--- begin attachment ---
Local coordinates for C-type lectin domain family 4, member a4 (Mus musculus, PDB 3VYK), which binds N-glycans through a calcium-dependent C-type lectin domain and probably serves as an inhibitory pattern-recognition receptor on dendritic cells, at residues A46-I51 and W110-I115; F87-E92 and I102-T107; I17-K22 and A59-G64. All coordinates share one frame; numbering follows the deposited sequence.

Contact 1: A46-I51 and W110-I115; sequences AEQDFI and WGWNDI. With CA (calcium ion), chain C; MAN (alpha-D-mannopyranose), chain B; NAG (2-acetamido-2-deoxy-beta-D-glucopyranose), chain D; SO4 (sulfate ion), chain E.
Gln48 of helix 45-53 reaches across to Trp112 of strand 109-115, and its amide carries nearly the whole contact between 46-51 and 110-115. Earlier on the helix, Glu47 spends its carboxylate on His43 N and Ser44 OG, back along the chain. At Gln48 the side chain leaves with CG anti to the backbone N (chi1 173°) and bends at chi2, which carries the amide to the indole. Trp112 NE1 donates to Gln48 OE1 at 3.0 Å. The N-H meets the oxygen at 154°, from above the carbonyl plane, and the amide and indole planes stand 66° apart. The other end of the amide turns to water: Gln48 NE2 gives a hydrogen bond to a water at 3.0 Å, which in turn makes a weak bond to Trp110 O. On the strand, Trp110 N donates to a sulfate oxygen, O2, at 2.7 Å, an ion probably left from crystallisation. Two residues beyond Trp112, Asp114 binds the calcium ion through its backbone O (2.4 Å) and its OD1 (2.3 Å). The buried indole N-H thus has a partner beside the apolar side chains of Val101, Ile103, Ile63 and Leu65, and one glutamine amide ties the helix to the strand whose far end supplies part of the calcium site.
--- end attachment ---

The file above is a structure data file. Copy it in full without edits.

Local coordinates for C-type lectin domain family 4, member a4 (Mus musculus, PDB 3VYK), which binds N-glycans through a calcium-dependent C-type lectin domain and probably serves as an inhibitory pattern-recognition receptor on dendritic cells, at residues A46-I51 and W110-I115; F87-E92 and I102-T107; I17-K22 and A59-G64. All coordinates share one frame; numbering follows the deposited sequence.

Contact 1: A46-I51 and W110-I115; sequences AEQDFI and WGWNDI. With CA (calcium ion), chain C; MAN (alpha-D-mannopyranose), chain B; NAG (2-acetamido-2-deoxy-beta-D-glucopyranose), chain D; SO4 (sulfate ion), chain E.
Gln48 of helix 45-53 reaches across to Trp112 of strand 109-115, and its amide carries nearly the whole contact between 46-51 and 110-115. Earlier on the helix, Glu47 spends its carboxylate on His43 N and Ser44 OG, back along the chain. At Gln48 the side chain leaves with CG anti to the backbone N (chi1 173°) and bends at chi2, which carries the amide to the indole. Trp112 NE1 donates to Gln48 OE1 at 3.0 Å. The N-H meets the oxygen at 154°, from above the carbonyl plane, and the amide and indole planes stand 66° apart. The other end of the amide turns to water: Gln48 NE2 gives a hydrogen bond to a water at 3.0 Å, which in turn makes a weak bond to Trp110 O. On the strand, Trp110 N donates to a sulfate oxygen, O2, at 2.7 Å, an ion probably left from crystallisation. Two residues beyond Trp112, Asp114 binds the calcium ion through its backbone O (2.4 Å) and its OD1 (2.3 Å). The buried indole N-H thus has a partner beside the apolar side chains of Val101, Ile103, Ile63 and Leu65, and one glutamine amide ties the helix to the strand whose far end supplies part of the calcium site.